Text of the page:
FOR ALL MANKIND: Season 3 Episode 10 Review: STRANGER IN A STRANGE LAND - Warped Factor - Words in the Key of Geek.

Home Top Ad

Post Top Ad


Matthew Kresal lights a candle as For All Mankind reaches its third season finale.
When For All Mankind began its first season on Apple TV+ in the fall of 2019, it promised a compelling alternate history imagining a space race that never ended. From its first episode, the show began delivering on that promise, including a mix of intriguing and all too flawed but ambitious characters to bring it to life. With its second season, it also began a decade hopping narrative that brought the show first into the 1980s and then, earlier this summer, the 1990s as the series reached out from the Moon to Mars. And now, with Stranger in a Strange Land, the season ends dramatically and poignantly.

With an 82-minute run time, the season three finale is, to date, the lengthiest episode of For All Mankind. Though it needs every minute of it, given the storylines up in the air as it begins. The first it tackles is, perhaps unsurprisingly, the unexpected appearance of a North Korean astronaut at the end of Coming Home the previous week. Taking up a dozen of those minutes is his backstory that takes a twist that divided opinion on social media (to the point some accused the show's writers of jumping the shark) and makes it plausible inside the show's universe. Not to mention paying off a moment set up back in The Grey, last season's finale.

Indeed, much as The Grey structurally mirrored season one's closer City on a Hill, so does Stranger in a Strange Land. Writers Matt Wolpert and Ben Nedivi start with that cliffhanger on the cliffhanger from its predecessor and address the various plot threads dangling from earlier in the season in the hour that follows. Only, in doing so, taking things from bad to worse over and over again. Given how tense and moving The Grey was, with literal end-of-the-world stakes, you might think there's no way they could even hope to match it.

But they do. Wolpert and Nedivi, along with director Craig Zisk, may not have Cold War tensions threatening to go nuclear this season, but the stakes or no less high. Or, indeed, personal. From the Oval Office, where astronaut turned President Ellen Wilson (Jodi Balfour) faces her political future, to events in Houston surrounding both NASA and Helios as both their heads, Margo (Wrenn Schmidt) at the former and Dev Ayessa (Edi Gathegi) at the latter face the ultimate consequences of their actions throughout the season, with Aleida's (Coral Peña) suspicions and Karen's (Shantel VanSanten) business dealings having a role to play. Finally, after a couple of quiet episodes for him, Jimmy Stevens's (David Chandler) group of conspiracy theorist friends prepare to make a very public declaration, to put it mildly. Not to mention the return of a familiar face to NASA, too. That's just on the Earth-based side of the episode, to boot. On the Red Planet, there's not only the North Korean to worry about but there's also Kelly (Cynthia Wu) and her unborn child, the grandchild of Ed Baldwin (Joel Kinnaman), leading to a race against time and a desperate action that brings some truths to the surface.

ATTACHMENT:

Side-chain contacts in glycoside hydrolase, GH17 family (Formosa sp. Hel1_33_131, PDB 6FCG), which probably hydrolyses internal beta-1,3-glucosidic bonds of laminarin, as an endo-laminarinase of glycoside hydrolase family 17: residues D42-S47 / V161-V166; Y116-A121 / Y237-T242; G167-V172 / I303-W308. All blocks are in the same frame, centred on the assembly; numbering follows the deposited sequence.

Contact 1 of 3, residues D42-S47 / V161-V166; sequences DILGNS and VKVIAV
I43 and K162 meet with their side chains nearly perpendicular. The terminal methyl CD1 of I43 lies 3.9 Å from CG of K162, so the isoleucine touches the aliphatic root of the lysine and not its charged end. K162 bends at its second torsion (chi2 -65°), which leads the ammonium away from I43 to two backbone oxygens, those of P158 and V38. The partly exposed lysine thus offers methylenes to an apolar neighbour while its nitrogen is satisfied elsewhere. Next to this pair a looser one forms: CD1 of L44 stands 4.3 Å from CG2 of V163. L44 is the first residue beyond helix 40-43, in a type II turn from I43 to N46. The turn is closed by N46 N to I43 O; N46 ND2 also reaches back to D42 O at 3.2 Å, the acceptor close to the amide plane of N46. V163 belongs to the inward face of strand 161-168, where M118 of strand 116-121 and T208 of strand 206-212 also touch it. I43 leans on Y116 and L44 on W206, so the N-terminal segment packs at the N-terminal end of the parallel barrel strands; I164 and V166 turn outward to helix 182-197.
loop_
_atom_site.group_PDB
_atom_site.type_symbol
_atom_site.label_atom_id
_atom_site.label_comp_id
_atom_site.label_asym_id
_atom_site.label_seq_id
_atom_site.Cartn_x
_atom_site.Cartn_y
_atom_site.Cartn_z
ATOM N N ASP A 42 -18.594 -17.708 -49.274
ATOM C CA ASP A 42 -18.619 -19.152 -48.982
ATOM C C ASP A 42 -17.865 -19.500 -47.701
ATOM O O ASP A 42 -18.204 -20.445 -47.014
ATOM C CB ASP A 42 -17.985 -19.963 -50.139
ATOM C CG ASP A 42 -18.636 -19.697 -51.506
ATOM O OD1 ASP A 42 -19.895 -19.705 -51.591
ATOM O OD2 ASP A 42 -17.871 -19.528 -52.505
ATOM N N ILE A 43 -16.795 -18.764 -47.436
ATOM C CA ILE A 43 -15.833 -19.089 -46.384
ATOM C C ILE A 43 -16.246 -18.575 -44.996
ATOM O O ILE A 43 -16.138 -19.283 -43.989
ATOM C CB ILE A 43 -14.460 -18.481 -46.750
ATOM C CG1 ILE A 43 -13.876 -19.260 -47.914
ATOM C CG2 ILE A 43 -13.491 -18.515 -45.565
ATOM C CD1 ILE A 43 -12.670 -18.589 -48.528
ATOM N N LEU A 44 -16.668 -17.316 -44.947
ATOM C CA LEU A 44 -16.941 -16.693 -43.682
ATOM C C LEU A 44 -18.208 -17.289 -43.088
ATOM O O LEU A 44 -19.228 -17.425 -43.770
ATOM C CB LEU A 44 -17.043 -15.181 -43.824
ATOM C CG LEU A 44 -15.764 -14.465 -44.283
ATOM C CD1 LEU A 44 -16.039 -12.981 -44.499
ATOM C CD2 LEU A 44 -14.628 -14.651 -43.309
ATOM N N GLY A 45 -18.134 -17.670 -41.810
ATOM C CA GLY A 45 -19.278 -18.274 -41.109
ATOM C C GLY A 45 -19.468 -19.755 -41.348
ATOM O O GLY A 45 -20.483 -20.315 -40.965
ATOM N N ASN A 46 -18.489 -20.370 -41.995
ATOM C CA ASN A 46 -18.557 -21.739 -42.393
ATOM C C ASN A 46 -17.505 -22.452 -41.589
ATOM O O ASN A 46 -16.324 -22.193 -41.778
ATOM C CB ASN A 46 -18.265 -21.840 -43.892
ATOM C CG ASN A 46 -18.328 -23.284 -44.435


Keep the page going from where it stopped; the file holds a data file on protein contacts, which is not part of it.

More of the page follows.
As that might suggest, a lot is happening. Even so, everyone's storyline gets a moment in the sun thanks to streaming, allowing freedom of running time beyond the 40-odd minute box of traditional broadcast for drama here in the States. Everything comes together in a mosaic of interconnecting subplots that meshes together and pay off. Not always in the way that viewers might expect, either, though that's one of the thrills of this show, particularly when it subverts expectations. A thrill tempered by the fact not everyone will make it through the finale in one piece, emotionally or health-wise. As viewers of the show's previous finales might expect, there are a few emotional gut punches before the end credits roll. Triumph and tragedy play out across the board, as does a passing of the torch in a few scenes in one of the tensest, emotional, and punch the air filled pieces of TV you'll see this year.

Given the events of the episode, particularly in its second half, this is a difficult episode to review without spoilers. Suffice to say that before its 82-minutes is up, Stranger in a Strange Land delivers on the promises made throughout For All Mankind's third season. As the series has done before, this finale presents the closing of one chapter in its incredible story, not to mention the beginning of another. This season proved that the race to Mars was literally only half the story, and if the final moments of this episode are any indication, that is true for the series as a whole.

And with season four in production and the promise of moving into yet another decade, For All Mankind will continue looking to the stars and into human nature for a while yet.

Matthew Kresal is a writer, critic, and podcaster with many and varying interests. His prose includes the non-fiction The Silver Archive: Dark Skies from Obverse Books, the Cold War alternate history spy thriller Our Man on the Hill, and the Sidewise Award winning short story Moonshot in Sea Lion Press' Alternate Australias anthology. You can read more of his writing at his blog and at The Terrible Zodin fanzine, or follow him on Twitter @KresalWritesHe was born, raised, and lives in North Alabama where he never developed a southern accent.

No comments:

Post a Comment

Post Top Ad